It is amazing to see the progression and growth of pickleball over these 55 years.
Watch an interview with co-founder Barney McCallum as he discusses the inception of pickleball:
“From day one, we fought the idea of big people, powerful people, domineering the game. This put every size and shape, right into it. . . . We wanted to achieve balance among the players.”
The depth of the non-volley line, the underhand serve, and the double-bounce rule (ball must bounce once on each side for the serve and the return) all came out of trying to achieve balance between players and to make it fun for everyone.
Most of those initial rules have not changed throughout the years, but updates occur occasionally to match changing conditions. Initially, many pickleball courts had tight boundaries or obstacles that hindered the serve, therefore the sport originally allowed you to serve with one foot within the baseline. Sometimes situations occur and rule clarifications need to happen, like specifying that you may only use one paddle while playing (11.O.), or you need to have a least one foot on the ground while serving (4.A.3).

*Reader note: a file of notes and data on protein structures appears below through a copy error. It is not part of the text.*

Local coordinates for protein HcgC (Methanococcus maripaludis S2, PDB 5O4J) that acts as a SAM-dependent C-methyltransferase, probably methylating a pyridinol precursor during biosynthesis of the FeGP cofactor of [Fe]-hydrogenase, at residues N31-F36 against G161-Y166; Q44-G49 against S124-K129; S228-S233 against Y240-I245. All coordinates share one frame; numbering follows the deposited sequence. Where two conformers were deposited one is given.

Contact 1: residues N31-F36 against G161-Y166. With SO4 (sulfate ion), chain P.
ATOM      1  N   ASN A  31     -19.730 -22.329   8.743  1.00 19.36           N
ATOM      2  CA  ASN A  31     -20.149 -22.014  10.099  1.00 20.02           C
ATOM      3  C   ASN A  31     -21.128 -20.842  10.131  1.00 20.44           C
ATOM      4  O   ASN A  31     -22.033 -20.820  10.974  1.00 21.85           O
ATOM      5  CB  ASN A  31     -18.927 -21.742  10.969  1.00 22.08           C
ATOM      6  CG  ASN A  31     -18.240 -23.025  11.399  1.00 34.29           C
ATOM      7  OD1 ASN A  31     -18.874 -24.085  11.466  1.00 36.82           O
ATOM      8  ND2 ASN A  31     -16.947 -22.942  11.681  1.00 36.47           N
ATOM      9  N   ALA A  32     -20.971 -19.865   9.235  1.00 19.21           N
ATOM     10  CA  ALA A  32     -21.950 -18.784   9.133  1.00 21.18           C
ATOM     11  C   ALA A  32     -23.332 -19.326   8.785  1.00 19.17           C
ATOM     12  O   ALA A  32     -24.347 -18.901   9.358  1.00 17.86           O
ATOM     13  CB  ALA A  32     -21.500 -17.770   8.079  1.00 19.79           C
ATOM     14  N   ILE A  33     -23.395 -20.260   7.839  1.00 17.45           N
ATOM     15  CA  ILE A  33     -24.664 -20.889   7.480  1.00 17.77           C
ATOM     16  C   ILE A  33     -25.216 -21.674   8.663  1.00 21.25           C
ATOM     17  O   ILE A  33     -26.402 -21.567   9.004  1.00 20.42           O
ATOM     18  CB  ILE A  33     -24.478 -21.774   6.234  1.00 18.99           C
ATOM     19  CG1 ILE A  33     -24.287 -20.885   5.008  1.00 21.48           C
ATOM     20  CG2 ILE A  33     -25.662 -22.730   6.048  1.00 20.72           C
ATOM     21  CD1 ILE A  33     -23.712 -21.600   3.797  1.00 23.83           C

Until Arlen Paranto developed the first composite paddle in 1984, most paddles were made of wood. In comparison to today’s paddle, these were heavy and made it harder to control the ball. Today we have the choice of hundreds of options as manufacturers now market paddles of differing shapes, lengths, weight, and composition.
I find it interesting that the basic game hasn’t changed much in its 55 years. We need to give the founders a lot of credit to their personal commitment to develop a game balanced for all people.
In the next installment of Fifty-Five Years Of Pickleball, we talk about the amazing growth this sport has seen in recent years.
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